Accordingly, the impedance ZX of the parallel resonant circuit is less than twice the impedance ZX0 of the parallel resonant circuit without uneven quality. This meets the requirement of the conventional design margin of the IC. Since the impedance ZX may be equal to or higher than twice the impedance ZX0 when N is less than two, the expected high conversion gain and low noise figure are not necessarily achieved. Therefore, in view of the unevenness in the quality of the IC, it is preferable that the resonance frequency of the parallel resonant circuit is higher than twice the RF.

In general, the IC is designed in such a manner that there is little effect even if the unevenness in the quality doubles. Moreover, since the Q factor of the inductor formed as the IC is lower than that of the discrete inductor, the frequency characteristic of the parallel resonant circuit does not have any steep slopes. This lower Q factor results from a higher value of the wiring resistance formed in the IC.

One aim of this invention is to reduce the noise that results from specific harmonic frequencies. Consequently, as far as this aim is achieved, the resonance frequency is not necessarily limited to only one frequency. In other words, the noise can be reduced even if the resonance frequency is set at an arbitrary frequency in the band between 2ω1−ω2 and 3ω1−ω2. The resonance frequency can be set at an arbitrary frequency in the band between 2ω1−ω2 and 3ω1−ω2, because, the frequency characteristic of the IC formed inductor has no steep slopes. When the resonance frequency is set at an arbitrary frequency in the band between 2ω1−ω2 and 3ω1−ω2, since the resonance frequency is not assigned in the band of the third harmonic frequency, the noise performance is poor. However, this noise performance is higher than the noise performance of the conventional frequency converter without the parallel resonant circuit like this.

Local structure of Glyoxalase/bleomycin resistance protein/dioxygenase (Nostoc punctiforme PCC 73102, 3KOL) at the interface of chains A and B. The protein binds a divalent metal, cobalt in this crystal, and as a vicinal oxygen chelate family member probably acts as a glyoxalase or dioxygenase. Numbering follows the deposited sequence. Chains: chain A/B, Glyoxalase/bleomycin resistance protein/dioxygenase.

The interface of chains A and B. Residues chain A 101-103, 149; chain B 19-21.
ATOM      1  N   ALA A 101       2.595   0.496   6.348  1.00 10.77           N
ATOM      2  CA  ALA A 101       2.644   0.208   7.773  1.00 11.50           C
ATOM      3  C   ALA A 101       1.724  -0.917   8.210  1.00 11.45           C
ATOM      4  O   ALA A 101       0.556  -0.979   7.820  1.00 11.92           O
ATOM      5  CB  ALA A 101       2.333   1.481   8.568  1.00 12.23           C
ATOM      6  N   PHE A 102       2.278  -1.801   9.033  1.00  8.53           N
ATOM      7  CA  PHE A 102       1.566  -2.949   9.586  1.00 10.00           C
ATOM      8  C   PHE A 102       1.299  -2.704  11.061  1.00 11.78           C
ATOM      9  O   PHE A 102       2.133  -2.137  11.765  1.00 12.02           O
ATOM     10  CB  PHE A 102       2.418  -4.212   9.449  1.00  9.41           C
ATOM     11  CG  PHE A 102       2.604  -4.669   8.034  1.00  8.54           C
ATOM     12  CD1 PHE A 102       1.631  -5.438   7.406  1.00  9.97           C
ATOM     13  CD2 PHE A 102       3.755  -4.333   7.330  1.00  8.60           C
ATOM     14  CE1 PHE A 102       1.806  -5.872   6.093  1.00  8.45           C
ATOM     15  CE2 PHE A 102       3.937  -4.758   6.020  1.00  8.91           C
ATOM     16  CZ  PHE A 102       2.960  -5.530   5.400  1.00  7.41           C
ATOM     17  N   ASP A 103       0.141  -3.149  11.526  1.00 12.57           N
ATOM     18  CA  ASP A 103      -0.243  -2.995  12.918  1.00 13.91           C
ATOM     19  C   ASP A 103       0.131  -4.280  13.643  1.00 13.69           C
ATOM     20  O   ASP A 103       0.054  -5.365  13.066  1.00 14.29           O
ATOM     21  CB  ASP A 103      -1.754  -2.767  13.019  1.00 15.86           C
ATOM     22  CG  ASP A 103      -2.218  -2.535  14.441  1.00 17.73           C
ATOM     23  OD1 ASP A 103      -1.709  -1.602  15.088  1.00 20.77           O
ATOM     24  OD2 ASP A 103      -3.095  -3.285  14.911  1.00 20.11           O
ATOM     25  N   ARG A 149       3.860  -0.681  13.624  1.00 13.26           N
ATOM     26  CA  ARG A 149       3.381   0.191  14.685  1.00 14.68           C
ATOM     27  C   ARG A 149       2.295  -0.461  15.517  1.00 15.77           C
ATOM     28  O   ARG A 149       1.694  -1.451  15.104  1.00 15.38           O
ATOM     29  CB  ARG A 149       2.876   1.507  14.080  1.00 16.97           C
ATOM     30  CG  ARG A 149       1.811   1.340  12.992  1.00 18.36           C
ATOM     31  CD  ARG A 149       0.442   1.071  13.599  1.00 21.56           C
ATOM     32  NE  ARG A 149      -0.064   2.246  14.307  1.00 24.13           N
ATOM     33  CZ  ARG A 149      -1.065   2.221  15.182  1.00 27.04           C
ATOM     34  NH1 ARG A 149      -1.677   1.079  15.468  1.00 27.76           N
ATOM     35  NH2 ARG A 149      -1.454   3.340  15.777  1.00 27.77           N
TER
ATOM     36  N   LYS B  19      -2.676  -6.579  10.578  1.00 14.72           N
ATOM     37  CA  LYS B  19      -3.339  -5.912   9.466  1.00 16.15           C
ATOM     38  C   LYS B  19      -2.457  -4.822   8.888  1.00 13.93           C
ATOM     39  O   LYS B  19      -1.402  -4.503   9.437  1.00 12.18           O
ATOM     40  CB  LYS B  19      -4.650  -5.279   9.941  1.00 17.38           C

FIG. 8 is a circuit diagram of the frequency converter according to another embodiment of the present invention. Particularly, the circuit diagram shows that the impedance matching unit (i.e. the parallel resonant circuit) shown in FIG. 6 is added to the conventional double balanced mixer. The double balanced mixer generally comprises two single balanced mixers that are connected in parallel. The double balanced mixer also works in the same manner as the single balanced mixer, except that an input signal of one mixer and an input signal of the other mixer are in opposite phase to each other. In other words, the double balanced mixer has a differential input.

Therefore, as shown in FIG. 8, the frequency converter according to this embodiment comprises an NPN transistor Q4, a parallel resonant circuit (parallel connections of an inductor 51 and a capacitor 52) as shown in FIG. 6, and NPN transistors Q5 and Q6 in addition to each element shown in FIGS. 4 and 6. Precisely, the emitter of the transistor Q4 is connected to the earth, and the input signal −Vin, which is in opposite phase to the input signal +Vin at the transistor Q1, is input to the base. The transistors Q5 and Q6 are connected to each other at its emitter. The base of the transistor Q5 is connected to the base of the transistor Q3 and the base of the transistor Q6 is connected to the base of the transistor Q2. The collector of the transistor Q5 is connected to the collector of the transistor Q2 and the collector of the transistor Q6 is connected to the collector of the transistor Q3. The parallel resonant circuit, which comprises the inductor 51 and capacitor 52, is connected between the collector of the transistor Q4 and the emitters of the transistors Q5 and Q6.

This embodiment achieves the high conversion gain and low noise figure for a differential signal in the same manner as the described above for FIG. 6.